Our Problem with "Stuff"
I will never forget entering the new year of 2019. It was the day Marie Kondo entered my life. Netflix released her show “Tidying Up” on January 1st, and for the next month, I was determined to KonMari my house. I cleaned out every drawer, closet, and room in my house, figuring out if the things I possessed “sparked joy” [aka — do I still need/use this or can I donate it] and loaded up my car with bags upon bags of donations to the Salvation Army. That morning, the wait to drop donations off at the Salvation Army was over an hour. Apparently, everyone else was on the KonMari plan too. At that moment, it became very clear to me that we, as a collective people, have a “stuff” problem.
Now, fast forward two years, and my house is back to being filled with a bunch of stuff. Clothes I don’t wear, things I don’t use, the list can go on and on. I purge but then just replace with more. Now, I understand the value of replacing items that no longer work or buying necessities, but that makes up about 5% of my purge-and-replace cycle. I’m living as if what I have isn’t enough.
Can you relate?
If you can’t, I tip my hat off to you, my minimalist friend! But for most of us, this cycle of materialistic consumption consumes us. We keep striving to have the next best thing. We buy into the lie that “MORE” is better; it will fulfill us. But the truth is, all this “stuff” is temporary. We can’t take it with us when we die. Pastor Billy Creech worded it this way, “You don’t see U-hauls as part of the funeral procession.”
Materialism is as much of a struggle today as ever before. We live in a culture where we are pushed to work harder so we can obtain more, always striving for the next latest and greatest thing. Why? Because we believe the lie, that satisfaction comes from things. But true satisfaction comes from something so much greater than anything we could ever purchase.
The book of Ecclesiastes is filled with what I would call “truths” that aren’t really true. The author’s reflections unmask the myth that the meaning of life is something we create or can find in things — the wrong places. And by trying to find meaning within ourselves or things, we are left even more empty, wondering why it’s never enough.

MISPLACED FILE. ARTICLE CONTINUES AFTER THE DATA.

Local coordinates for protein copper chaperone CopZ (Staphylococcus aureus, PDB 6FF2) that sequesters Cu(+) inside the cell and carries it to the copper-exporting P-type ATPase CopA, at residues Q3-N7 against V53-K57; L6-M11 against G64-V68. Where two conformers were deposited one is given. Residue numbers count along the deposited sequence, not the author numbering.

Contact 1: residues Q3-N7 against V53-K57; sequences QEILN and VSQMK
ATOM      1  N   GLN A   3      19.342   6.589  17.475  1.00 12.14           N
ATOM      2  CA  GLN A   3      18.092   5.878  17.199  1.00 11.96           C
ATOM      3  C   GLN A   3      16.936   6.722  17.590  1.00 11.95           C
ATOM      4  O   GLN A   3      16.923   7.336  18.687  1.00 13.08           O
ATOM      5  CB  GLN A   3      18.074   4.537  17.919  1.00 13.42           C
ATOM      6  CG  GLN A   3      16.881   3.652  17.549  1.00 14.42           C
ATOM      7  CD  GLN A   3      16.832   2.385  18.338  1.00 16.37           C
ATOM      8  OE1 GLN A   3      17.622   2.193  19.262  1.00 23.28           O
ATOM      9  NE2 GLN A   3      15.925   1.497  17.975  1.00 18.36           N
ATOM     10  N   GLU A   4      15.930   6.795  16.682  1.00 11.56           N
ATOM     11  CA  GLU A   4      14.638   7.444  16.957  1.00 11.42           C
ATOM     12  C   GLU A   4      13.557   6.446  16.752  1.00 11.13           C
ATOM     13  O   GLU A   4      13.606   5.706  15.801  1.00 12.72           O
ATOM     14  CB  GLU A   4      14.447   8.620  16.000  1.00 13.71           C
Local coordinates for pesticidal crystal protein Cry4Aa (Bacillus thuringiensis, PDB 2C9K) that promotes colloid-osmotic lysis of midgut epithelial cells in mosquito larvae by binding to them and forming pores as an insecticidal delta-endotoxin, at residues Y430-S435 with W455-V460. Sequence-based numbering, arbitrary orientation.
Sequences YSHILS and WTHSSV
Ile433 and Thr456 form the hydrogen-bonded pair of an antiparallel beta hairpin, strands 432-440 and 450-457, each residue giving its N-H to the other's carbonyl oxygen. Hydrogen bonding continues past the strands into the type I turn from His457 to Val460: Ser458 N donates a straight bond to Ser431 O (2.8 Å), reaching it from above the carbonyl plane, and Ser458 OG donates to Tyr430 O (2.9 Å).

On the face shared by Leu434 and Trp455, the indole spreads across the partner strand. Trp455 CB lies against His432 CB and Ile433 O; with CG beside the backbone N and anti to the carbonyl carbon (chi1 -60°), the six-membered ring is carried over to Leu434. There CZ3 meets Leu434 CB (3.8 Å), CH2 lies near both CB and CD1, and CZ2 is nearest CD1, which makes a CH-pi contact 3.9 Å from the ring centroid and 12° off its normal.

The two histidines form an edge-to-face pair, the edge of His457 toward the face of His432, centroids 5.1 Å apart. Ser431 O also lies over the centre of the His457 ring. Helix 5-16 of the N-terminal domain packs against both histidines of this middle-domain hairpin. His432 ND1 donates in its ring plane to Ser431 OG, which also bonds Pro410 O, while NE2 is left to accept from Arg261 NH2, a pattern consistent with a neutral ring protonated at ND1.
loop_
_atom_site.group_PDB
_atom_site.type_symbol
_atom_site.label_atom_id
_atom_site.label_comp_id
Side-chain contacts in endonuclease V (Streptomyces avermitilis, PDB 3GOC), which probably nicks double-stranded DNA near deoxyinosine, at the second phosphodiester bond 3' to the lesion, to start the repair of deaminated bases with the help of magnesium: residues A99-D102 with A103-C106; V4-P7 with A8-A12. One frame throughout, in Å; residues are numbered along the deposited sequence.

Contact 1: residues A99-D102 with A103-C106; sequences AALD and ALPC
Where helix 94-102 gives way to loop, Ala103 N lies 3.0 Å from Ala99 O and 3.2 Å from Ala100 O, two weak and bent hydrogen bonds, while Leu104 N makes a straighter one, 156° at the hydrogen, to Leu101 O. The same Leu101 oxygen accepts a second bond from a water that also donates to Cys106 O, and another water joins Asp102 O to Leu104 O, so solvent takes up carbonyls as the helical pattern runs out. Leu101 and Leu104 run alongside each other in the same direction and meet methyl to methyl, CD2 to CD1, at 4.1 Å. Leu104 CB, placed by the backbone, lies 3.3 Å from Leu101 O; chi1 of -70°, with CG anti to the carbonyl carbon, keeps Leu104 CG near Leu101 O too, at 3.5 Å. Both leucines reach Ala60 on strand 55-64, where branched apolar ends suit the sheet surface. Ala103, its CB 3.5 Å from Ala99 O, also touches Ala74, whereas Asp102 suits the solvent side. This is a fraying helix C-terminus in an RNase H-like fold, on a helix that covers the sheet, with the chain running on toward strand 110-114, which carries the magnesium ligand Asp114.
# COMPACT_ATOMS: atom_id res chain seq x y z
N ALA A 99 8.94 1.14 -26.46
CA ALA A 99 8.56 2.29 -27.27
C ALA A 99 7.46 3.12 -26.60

Ecclesiastes 5:10 says, “He who loves money will not be satisfied with money, nor he who loves wealth with his income; this is also vanity.”
When I read this verse, it’s so descriptive of our culture, it feels as if the writer of Ecclesiastes was looking into the future. That he could see into our homes, our storage rooms, and see “stuff” overflowing from every corner of our lives. And seeing all of this, he writes, “it’s vanity” and “it will never satisfy.”
But as we begin to compare the truths of the world against the Truth found in Scripture, we see that our culture’s truth fails in comparison — true satisfaction and meaning only comes from God. No matter how much we buy, own, or invest in, it will never complete us. It will never give us purpose. The pursuit of materialism will leave you with an identity that is only as strong as the latest trend, leaving you thirsting for more.
In Luke 12:16–21, Jesus tells the Parable of the Rich Fool. He illustrates the life of a man who’s quite satisfied with his wealth (his “more”). Everything this man has done and the decisions he’s made revolve around fulfilling his own desires. Then he says to his soul, “Soul, you have ample goods laid up for many years; relax, eat, drink, be merry.” In other words, having filled his life to the brim with earthly treasures, he thought he’d spend the rest of his days in blissful satisfaction.
What did God have to say to this man’s “truth” about worldly possessions?
But God said to him, “Fool! This night your soul is required of you, and the things you have prepared, whose will they be?” So is the one who lays up treasure for himself and is not rich toward God. — Luke 12:20–21
The point is clear. From a heavenly, eternal perspective, searching for satisfaction in the riches — the things — this world has to offer makes you a fool!
But Godly satisfaction fulfills us. It fulfills us because instead of relying on ourselves, we rest in God’s provision and His Word in our lives. It shifts the focus from ourselves and what we can acquire to our Creator, the one who gives us everything we could ever need. If you
So, let’s break the cycle. Rejecting the lie of materialism, we’ve allowed to masquerade as “truth” in our hearts for so long. And grab hold of the only type of wealth that ever mattered: being rich toward God.